The name ruby comes from the Latin word ruber, which means “red.” The glowing red of ruby suggested an inextinguishable flame burning in the stone, even shining through clothing and able to boil water.
Rubies can command the highest per-carat price of any coloured stone. This makes ruby one of the most important gems in the coloured stone market. In its purest form, the mineral corundum is colourless.
Trace elements that become part of the mineral’s crystal structure cause variations in its colour.
Chromium is the trace element that causes ruby’s red colour.
Ruby is one of the most historically significant coloured stones. Rubies are mentioned four times in the Bible, in association with attributes like beauty and wisdom. In the ancient language of Sanskrit, ruby is called ratnaraj, or “king of precious stones.”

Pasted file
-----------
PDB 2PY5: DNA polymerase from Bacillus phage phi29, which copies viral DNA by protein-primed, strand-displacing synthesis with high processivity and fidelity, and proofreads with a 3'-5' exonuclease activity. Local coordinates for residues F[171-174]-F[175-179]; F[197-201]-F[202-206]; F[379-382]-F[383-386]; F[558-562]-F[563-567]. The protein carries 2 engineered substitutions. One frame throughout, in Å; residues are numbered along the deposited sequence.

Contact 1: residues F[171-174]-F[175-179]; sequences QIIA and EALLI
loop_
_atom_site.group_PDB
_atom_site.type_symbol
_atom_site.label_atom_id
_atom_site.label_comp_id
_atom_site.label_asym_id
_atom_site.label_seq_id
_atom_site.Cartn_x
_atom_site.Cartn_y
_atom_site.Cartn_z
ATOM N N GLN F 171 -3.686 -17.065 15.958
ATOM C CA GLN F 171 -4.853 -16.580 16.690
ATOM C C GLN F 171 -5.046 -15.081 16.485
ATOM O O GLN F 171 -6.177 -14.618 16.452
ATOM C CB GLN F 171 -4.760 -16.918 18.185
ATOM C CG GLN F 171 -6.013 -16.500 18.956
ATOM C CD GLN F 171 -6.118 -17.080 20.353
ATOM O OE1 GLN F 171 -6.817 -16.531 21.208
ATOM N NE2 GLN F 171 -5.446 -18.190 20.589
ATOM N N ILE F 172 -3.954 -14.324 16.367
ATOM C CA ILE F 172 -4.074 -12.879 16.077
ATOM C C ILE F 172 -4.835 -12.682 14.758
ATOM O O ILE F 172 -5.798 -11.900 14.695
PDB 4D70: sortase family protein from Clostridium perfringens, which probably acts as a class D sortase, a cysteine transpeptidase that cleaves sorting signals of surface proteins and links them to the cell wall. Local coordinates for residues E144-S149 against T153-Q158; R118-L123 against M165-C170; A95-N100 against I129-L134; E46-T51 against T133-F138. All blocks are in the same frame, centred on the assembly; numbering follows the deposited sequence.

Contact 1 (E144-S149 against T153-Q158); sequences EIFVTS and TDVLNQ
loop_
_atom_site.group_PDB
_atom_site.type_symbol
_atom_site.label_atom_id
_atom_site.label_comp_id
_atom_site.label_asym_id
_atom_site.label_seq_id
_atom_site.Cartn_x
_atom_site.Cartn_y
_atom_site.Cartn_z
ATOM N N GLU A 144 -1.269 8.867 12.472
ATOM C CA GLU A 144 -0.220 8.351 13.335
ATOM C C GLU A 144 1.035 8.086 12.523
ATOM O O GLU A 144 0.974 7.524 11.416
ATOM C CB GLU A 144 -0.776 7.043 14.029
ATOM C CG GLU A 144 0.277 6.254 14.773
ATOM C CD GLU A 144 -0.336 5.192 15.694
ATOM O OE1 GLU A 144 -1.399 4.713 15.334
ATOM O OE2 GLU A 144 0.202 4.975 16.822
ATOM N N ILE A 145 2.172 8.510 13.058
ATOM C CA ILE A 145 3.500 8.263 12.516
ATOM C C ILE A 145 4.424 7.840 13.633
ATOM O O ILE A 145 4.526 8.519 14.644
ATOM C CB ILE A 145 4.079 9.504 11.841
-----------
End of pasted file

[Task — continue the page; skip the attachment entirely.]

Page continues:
In the first century AD, the Roman scholar Pliny included rubies in his Natural History, describing their hardness and density. Ancient Hindus believed that those who offered fine rubies to the god Krishna were granted rebirth as emperors.
Colour is the most significant factor affecting a ruby’s value: Fine gems are a pure, vibrant red to slightly purplish red.
If a ruby's inclusions affect its transparency or brilliance they reduce the gem’s value significantly.
Rubies are commonly fashioned as mixed cuts, which have brilliant-cut crowns and step-cut pavilions.
Fine-quality rubies over one carat are very rare and price goes up significantly as size increases.